Learning From npm’s Rough Few Months

The node package manager (npm) is having a bad few months. Let’s look at what we can do, what other package managers should do and what we can learn at a policy level, particularly in the U.S. framing of “critical infrastructure.”

People in security who remain focused on the IT side of the house, rather than the development side, may not be familiar with npm. As its website says, “npm is the package manager for JavaScript and the world’s largest software registry. Discover packages of reusable code — and assemble them in powerful new ways.” Odds are excellent that one or more of your websites rely on npm.

I wrote a long post on the subject at the IANS blog.

The Web We Have to Save

Hossein Derakhshan was recently released from jail in Iran. He’s written a long and thoughtful article “The Web We Have to Save.” It’s worth reading in full, but here’s an excerpt:

Some of it is visual. Yes, it is true that all my posts on Twitter and Facebook look something similar to a personal blog: They are collected in reverse-chronological order, on a specific webpage, with direct web addresses to each post. But I have very little control over how it looks like; I can’t personalize it much. My page must follow a uniform look which the designers of the social network decide for me.

The centralization of information also worries me because it makes it easier for things to disappear. After my arrest, my hosting service closed my account, because I wasn’t able to pay its monthly fee. But at least I had a backup of all my posts in a database on my own web server. (Most blogging platforms used to enable you to transfer your posts and archives to your own web space, whereas now most platforms don’t let you so.) Even if I didn’t, the Internet archive might keep a copy. But what if my account on Facebook or Twitter is shut down for any reason? Those services themselves may not die any time soon, but it would be not too difficult to imagine a day many American services shut down accounts of anyone who is from Iran, as a result of the current regime of sanctions. If that happened, I might be able to download my posts in some of them, and let’s assume the backup can be easily imported into another platform. But what about the unique web address for my social network profile? Would I be able to claim it back later, after somebody else has possessed it? Domain names switch hands, too, but managing the process is easier and more clear— especially since there is a financial relationship between you and the seller which makes it less prone to sudden and untransparent decisions.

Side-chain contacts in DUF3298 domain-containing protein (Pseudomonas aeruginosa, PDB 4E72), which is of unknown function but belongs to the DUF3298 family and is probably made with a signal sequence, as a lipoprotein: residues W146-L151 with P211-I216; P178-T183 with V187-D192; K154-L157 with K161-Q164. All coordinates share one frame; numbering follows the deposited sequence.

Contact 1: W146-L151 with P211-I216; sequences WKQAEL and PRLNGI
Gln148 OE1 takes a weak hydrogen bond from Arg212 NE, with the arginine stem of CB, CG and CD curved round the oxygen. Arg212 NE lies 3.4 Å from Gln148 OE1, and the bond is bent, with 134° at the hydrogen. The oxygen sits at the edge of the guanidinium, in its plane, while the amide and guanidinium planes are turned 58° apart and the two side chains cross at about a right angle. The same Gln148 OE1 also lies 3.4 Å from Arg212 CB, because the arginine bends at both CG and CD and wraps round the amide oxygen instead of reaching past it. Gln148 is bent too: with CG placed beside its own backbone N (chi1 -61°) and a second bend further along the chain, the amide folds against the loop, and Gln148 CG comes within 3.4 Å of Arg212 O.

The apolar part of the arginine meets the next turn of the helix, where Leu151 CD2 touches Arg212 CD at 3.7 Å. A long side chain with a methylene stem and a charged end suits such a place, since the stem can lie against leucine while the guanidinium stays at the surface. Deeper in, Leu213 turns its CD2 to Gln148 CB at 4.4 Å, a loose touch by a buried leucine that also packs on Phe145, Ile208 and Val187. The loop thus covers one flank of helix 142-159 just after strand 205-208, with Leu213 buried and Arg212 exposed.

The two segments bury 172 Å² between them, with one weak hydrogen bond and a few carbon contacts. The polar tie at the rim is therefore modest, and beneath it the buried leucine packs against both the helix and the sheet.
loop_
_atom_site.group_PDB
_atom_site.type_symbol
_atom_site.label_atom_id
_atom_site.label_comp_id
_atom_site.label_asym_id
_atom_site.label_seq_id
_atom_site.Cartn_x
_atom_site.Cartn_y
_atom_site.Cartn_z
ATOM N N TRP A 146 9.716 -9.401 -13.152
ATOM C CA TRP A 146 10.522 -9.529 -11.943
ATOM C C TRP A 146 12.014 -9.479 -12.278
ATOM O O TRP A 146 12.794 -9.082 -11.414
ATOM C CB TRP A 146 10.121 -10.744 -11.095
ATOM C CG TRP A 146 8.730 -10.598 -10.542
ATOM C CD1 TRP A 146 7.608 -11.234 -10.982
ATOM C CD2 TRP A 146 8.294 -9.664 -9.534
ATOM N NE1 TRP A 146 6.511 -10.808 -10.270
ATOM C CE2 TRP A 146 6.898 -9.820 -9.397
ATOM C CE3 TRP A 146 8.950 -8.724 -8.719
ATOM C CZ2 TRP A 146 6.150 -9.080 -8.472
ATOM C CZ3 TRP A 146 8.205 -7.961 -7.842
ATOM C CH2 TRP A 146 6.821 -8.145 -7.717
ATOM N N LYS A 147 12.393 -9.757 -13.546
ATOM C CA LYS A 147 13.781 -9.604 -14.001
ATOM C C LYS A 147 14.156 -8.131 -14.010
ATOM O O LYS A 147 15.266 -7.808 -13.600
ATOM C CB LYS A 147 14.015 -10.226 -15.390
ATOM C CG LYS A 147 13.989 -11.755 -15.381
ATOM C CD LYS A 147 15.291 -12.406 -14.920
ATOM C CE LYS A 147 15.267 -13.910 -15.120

But the scariest outcome of the centralization of information in the age of social networks is something else: It is making us all much less powerful in relation to governments and corporations.

Ironically, I tweeted a link, but I think I’m going to try to go back to more blogging, even if the content might fit somewhere else. Hossein’s right. There’s a web here, and we should work to save it.

(Previous mentions of Hossein: Hoder’s Denial“, “Free Hossein Derakhshan.”)

Google Reader Going Away

Well, the world is full of chaos, some good and some bad, and today’s bad for those of you reading via Google Reader is that it’s going the way of Altavista (can you believe it was still around?)

So as you migrate away, please consider including Emergent Chaos in your migration–we’ll have new content here soon, unless chaos emerges in our lives.

More seriously, real content and perhaps even an exciting announcement or two. One of geographically limited interest, the other not.

Security Blogger Awards

The Security Bloggers Awards were this week at RSA!

Congratulations to Naked Security (best corporate blog), Paul DotCom (best podcast), Krebs on Security (Most educational, best represents the security industry), J4VV4D’s blog (most entertaining), Andy Greenberg’s “Meet The Hackers Who Sell Spies The Tools To Crack Your PC (And Get Paid Six-Figure Fees)” and Jack Daniel for joining the Hall of Fame!

Please vote New School

We’re honored to be nominated in three categories for the Security Bloggers Awards:

  • Most Educational
  • Most Entertaining
  • Hall of Fame

On behalf of all of us who blog here, we’re honored by the nomination, and would like to ask for your vote.

We’d also like to urge you to vote for our friends at Securosis for “Best Representing the Security Industry.” We don’t think Securosis actually is the best representative of the industry today. But I think they represent what we all ought to aspire to be, a empirical, business-aware industry. So please consider them as a part of the broad “New School” sort of slate. We’d also like to put a word in for the ThreatPost podcast as a great mix of technical and non-technical content, and for Veracode for best corporate blog. We’re suggesting Veracode in large part for Chris Eng’s empirical and side-splittingly funny thought leadership videos, but also for a general avoidance of FUD in their blogging.

But whomever you like, please take a moment to vote.

(Cross-posted from the New School blog.)

Google+ is not a space for free expression

Earlier today I noticed something funny. My Google profile picture — the picture associated with my Gmail account, my GChat account, my Google+ account, etc — had vanished. A bug? Nope.

It turns out, Google — without telling me — went into my account and deleted my profile picture.

See “Dear Google+” for the details of why MG Siegler’s picture looks like this:
Gmg3
Yet another reason that we, retro-style, run our own blogs.